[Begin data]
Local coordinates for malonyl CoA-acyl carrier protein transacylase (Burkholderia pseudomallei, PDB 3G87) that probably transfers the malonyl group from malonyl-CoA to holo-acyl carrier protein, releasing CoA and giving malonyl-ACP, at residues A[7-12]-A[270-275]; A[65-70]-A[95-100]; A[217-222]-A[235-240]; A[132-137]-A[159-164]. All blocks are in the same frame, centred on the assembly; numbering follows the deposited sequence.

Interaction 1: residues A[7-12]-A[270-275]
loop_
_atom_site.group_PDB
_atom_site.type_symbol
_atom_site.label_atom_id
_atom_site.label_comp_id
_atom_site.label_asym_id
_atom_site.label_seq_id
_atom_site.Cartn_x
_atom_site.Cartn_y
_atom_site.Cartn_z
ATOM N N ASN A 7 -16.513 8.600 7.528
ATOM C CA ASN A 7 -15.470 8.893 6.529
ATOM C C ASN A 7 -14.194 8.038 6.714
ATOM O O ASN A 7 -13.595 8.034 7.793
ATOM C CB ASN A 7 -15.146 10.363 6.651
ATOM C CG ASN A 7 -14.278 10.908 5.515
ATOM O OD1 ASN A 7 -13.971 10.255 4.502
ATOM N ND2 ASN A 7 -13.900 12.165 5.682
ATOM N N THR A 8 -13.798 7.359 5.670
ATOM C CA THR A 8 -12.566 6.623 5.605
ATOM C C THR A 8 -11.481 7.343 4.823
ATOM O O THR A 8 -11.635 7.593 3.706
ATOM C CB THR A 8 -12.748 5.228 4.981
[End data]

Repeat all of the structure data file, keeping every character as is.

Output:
Local coordinates for malonyl CoA-acyl carrier protein transacylase (Burkholderia pseudomallei, PDB 3G87) that probably transfers the malonyl group from malonyl-CoA to holo-acyl carrier protein, releasing CoA and giving malonyl-ACP, at residues A[7-12]-A[270-275]; A[65-70]-A[95-100]; A[217-222]-A[235-240]; A[132-137]-A[159-164]. All blocks are in the same frame, centred on the assembly; numbering follows the deposited sequence.

Interaction 1: residues A[7-12]-A[270-275]
loop_
_atom_site.group_PDB
_atom_site.type_symbol
_atom_site.label_atom_id
_atom_site.label_comp_id
_atom_site.label_asym_id
_atom_site.label_seq_id
_atom_site.Cartn_x
_atom_site.Cartn_y
_atom_site.Cartn_z
ATOM N N ASN A 7 -16.513 8.600 7.528
ATOM C CA ASN A 7 -15.470 8.893 6.529
ATOM C C ASN A 7 -14.194 8.038 6.714
ATOM O O ASN A 7 -13.595 8.034 7.793
ATOM C CB ASN A 7 -15.146 10.363 6.651
ATOM C CG ASN A 7 -14.278 10.908 5.515
ATOM O OD1 ASN A 7 -13.971 10.255 4.502
ATOM N ND2 ASN A 7 -13.900 12.165 5.682
ATOM N N THR A 8 -13.798 7.359 5.670
ATOM C CA THR A 8 -12.566 6.623 5.605
ATOM C C THR A 8 -11.481 7.343 4.823
ATOM O O THR A 8 -11.635 7.593 3.706
ATOM C CB THR A 8 -12.748 5.228 4.981